For asset-price inflation to continue, investors must pour more and more funding into projects less-and-less likely to pay off in terms of the previous elevated rates of return. Investors with superior foresight recognize this fact first and pull out. When they pull out prices begin to soften or rise less vigorously leading other investors to pull out and so on.
No outsider knows what metrics the Fed actually uses in setting monetary policy.
Here is Janet Yellen on recent monetary policy. She has tended to emphasize the labor market and price inflation as guides and not interest rates.
Sometimes the Fed leads credit markets and sometimes it follows. It’s not unusual for the Fed to lower its target for the FFR and have market interest rates follow downward during the boom and for market interest rates to rise at the end of the bust or beginning of recovery and then the Fed follows by raising its target. This has been the pattern since the dotcom bubble burst.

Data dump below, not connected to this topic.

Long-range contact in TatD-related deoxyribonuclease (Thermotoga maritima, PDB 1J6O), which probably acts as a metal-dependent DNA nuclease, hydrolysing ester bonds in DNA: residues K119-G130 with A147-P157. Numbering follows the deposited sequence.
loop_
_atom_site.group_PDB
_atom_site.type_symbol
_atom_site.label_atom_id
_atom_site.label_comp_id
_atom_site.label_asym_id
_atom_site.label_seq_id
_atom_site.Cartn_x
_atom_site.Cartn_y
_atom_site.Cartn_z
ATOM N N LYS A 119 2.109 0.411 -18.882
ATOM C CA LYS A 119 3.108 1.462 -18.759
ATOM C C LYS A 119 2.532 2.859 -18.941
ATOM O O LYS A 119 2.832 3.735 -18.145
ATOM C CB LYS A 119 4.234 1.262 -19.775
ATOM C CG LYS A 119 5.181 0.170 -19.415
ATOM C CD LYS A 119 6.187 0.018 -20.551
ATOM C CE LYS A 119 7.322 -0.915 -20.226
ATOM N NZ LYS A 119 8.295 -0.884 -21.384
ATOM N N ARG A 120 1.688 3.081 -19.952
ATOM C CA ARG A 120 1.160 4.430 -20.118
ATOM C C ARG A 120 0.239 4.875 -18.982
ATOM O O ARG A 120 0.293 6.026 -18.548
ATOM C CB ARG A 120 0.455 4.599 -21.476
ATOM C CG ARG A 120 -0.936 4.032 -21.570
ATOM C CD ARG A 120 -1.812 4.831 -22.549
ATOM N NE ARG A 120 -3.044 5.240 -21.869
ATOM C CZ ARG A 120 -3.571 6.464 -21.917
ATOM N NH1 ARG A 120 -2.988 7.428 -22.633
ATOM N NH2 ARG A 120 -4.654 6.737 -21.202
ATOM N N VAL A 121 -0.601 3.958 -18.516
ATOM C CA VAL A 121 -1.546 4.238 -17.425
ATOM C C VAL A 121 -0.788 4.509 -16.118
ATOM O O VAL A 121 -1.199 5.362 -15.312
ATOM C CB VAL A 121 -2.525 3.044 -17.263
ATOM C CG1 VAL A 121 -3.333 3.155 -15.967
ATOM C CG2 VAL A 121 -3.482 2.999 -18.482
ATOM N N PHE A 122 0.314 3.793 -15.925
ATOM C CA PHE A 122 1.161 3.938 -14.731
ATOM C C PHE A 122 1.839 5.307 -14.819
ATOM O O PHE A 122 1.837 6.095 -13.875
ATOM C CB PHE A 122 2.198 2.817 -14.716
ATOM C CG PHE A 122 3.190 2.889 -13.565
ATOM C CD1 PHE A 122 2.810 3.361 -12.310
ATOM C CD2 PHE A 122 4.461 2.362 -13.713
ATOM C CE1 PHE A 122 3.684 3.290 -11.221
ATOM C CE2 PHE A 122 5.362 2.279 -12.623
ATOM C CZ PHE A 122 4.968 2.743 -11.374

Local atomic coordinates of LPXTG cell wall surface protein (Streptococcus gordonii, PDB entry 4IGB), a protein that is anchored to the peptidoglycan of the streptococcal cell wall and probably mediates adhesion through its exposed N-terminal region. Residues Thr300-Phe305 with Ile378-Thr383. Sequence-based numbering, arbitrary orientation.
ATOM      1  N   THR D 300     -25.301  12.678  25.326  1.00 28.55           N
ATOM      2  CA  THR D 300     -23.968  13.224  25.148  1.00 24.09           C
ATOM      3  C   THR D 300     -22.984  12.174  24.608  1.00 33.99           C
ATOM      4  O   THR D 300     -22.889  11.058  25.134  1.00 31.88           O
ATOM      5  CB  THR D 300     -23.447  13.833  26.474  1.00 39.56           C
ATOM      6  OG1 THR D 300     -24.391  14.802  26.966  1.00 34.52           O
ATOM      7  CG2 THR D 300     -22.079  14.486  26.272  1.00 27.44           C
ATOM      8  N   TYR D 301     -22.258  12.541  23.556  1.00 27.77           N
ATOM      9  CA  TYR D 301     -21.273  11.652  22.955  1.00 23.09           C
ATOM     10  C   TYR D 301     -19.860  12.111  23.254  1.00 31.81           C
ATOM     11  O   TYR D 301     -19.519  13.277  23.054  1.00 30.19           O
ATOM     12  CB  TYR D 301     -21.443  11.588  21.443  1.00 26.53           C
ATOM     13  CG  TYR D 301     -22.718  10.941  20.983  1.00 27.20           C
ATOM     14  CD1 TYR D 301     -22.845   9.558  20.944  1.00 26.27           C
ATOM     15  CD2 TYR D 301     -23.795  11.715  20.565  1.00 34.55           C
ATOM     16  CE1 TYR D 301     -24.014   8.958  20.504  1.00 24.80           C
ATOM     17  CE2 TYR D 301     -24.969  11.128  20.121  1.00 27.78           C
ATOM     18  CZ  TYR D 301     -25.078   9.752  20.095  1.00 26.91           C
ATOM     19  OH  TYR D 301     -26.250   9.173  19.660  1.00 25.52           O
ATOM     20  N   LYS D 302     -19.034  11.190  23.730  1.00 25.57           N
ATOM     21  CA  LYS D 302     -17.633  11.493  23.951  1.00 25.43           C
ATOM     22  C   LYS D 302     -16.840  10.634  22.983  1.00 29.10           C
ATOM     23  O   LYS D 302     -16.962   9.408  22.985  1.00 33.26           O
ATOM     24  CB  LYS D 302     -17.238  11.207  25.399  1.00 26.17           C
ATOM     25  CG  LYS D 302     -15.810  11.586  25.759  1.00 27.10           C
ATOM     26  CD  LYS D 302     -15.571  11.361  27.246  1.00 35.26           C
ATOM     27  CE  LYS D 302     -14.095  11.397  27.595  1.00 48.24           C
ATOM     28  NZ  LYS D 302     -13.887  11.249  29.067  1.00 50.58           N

Market interest rates have remained low mainly because of suppressed demand for credit. This cause can be distinguished from the other possible cause of low rates, which is increased supply of credit, by looking at the amount of credit traded. If it is lower, then smaller demand is the cause. If it is higher, then larger supply is the cause. When rates begin to move up again, the cause is either an increased demand for credit or reduced supply. Clearly, demand is increasing which indicates, if not a recovery, at least a normalization of credit markets.
We have not seen any ill effects of the Fed raising its target rate because it is following market rates upward as they normalize.